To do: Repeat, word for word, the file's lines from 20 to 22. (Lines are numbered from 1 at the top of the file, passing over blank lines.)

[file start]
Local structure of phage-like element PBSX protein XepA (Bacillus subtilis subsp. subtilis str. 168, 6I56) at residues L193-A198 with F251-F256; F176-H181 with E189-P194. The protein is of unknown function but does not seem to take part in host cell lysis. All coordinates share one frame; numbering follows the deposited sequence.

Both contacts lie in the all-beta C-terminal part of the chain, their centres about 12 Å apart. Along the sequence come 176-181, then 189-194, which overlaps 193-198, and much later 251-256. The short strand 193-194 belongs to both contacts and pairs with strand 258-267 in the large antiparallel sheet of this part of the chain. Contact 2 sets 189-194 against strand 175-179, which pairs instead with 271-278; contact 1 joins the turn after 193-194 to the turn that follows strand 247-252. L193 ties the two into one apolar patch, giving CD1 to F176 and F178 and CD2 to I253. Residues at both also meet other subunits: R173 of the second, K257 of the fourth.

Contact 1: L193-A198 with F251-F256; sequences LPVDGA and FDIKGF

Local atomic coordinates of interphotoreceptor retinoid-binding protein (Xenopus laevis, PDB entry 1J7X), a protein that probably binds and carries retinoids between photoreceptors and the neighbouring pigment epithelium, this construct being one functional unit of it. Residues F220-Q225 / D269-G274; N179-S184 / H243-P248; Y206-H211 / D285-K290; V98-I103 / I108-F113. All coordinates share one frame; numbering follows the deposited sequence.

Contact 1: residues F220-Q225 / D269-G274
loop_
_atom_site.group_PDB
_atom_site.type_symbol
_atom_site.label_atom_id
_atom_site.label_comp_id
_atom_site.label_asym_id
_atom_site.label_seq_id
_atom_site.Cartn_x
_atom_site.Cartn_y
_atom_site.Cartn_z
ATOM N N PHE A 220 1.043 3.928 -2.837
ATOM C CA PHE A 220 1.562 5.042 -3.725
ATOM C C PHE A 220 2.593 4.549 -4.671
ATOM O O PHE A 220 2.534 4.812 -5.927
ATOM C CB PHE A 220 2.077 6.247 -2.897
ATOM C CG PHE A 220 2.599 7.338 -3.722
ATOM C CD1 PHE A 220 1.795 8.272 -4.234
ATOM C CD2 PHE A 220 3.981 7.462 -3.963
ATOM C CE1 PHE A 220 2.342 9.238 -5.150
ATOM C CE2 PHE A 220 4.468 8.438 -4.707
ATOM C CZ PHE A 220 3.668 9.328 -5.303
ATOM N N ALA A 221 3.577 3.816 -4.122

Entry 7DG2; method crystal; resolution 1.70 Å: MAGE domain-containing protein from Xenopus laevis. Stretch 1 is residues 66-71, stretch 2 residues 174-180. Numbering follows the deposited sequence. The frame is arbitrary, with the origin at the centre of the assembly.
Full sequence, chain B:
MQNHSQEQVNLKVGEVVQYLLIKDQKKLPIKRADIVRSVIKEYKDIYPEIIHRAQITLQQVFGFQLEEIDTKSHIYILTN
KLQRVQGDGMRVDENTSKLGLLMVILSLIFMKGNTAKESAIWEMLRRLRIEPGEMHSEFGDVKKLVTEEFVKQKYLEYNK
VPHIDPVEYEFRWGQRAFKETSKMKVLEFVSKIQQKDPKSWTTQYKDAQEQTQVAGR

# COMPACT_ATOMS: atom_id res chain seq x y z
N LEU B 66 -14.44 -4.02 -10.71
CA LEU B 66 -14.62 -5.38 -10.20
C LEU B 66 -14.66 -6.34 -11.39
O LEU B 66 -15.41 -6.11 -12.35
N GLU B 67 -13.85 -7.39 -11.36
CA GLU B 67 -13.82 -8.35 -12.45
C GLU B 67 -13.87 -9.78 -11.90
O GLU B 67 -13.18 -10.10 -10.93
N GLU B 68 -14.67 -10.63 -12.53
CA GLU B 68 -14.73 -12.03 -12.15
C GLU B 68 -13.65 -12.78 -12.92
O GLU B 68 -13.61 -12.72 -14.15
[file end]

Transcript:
ATOM C CB PHE A 220 2.077 6.247 -2.897
ATOM C CG PHE A 220 2.599 7.338 -3.722
ATOM C CD1 PHE A 220 1.795 8.272 -4.234